Celanese contends that it is not trying to compete with U.S. tobacco growers but rather to supplement their efforts to supply the world market with cigarette smoking material. It’s true that world supplies of quality tobacco are tight and Celanese says it is attempting to help close the gap between demand and supply, but I think it’s worth noting to keep the record straight that plans to develop Cytrel date back to 1957 or ’58 when the United States had enough tobacco to stretch from here to the moon. It is not my role here today to predict the future of artificial tobacco but allow me, if you will, to do just a tiny bit of speculating for one moment. If Cytrel proves to be as successful as Celanese hopes, why doesn’t the company construct its production facilities in North Carolina? Then if, and I do say if, any tobacco farmers become unemployed as a result of the artificial material they could seek employment in the Celanese factories. [Laughter] This of course is a somewhat facetious suggestion. I don’t really expect Celanese to take my advice on the matter; at least they haven’t sought it so far.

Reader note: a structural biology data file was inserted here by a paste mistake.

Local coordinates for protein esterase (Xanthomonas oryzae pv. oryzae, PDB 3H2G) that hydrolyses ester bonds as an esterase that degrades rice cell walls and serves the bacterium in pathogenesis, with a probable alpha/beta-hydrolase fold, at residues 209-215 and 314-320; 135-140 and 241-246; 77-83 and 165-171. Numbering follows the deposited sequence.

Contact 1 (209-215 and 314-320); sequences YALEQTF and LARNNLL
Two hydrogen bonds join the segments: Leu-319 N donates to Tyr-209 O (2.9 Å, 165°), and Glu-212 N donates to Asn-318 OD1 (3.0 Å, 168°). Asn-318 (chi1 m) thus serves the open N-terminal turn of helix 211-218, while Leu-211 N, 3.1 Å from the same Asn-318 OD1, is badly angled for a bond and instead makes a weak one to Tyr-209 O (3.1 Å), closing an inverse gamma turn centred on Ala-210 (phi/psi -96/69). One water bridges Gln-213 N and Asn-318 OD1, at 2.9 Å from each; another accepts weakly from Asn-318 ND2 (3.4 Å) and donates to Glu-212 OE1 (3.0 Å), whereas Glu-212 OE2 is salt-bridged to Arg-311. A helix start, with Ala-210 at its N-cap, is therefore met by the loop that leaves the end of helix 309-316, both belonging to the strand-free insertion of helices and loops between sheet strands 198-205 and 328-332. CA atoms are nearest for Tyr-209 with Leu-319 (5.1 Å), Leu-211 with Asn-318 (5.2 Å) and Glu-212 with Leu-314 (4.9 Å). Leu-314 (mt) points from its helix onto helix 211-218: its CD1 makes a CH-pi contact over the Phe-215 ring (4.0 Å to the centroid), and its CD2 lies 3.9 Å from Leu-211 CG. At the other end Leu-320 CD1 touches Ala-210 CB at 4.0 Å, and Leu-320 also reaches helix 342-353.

Well, it is obvious that the new synthetics are much more formidable contenders for market acceptance than cigarettes made of lettuce leaves or the substitutes smoked by small boys out behind the barn. For one thing large amounts of capital, many millions of dollars, have been and are being invested in both Cytrel and NSM; also years of research have been devoted to their development. The West German Ministry of Health, after

three years of testing, has approved marketing of cigarettes containing Cytrel for an initial period of two years. Two major firms, Martin Brinkman and British American Tobacco, are involved. Earlier Celanese had announced a joint long term evaluation program with two British firms, Carreras Rothmans and Gallaher Ltd. The British government’s Hunter Committee, set up some time ago to develop guidelines for consumer testing of part synthetic cigarettes, has now approved limited marketing trials in that country. A Swiss tobacco company, Laurens Rothmans, has received clearance from the national health department in Switzerland to market cigarettes with twenty percent Cytrel and the sales of that product began just last month. A third contender in the manmade “tobacco” race is [15:13], also a British manufacturer. Late in 1973 this company test marketed “Planet,” a cigarette containing fifty percent synthetic and fifty percent tobacco in the Coventry area of England, but after three weeks the tests were discontinued, presumably because of objections from the government’s Hunter Committee, which had not give approval for the testing of this product.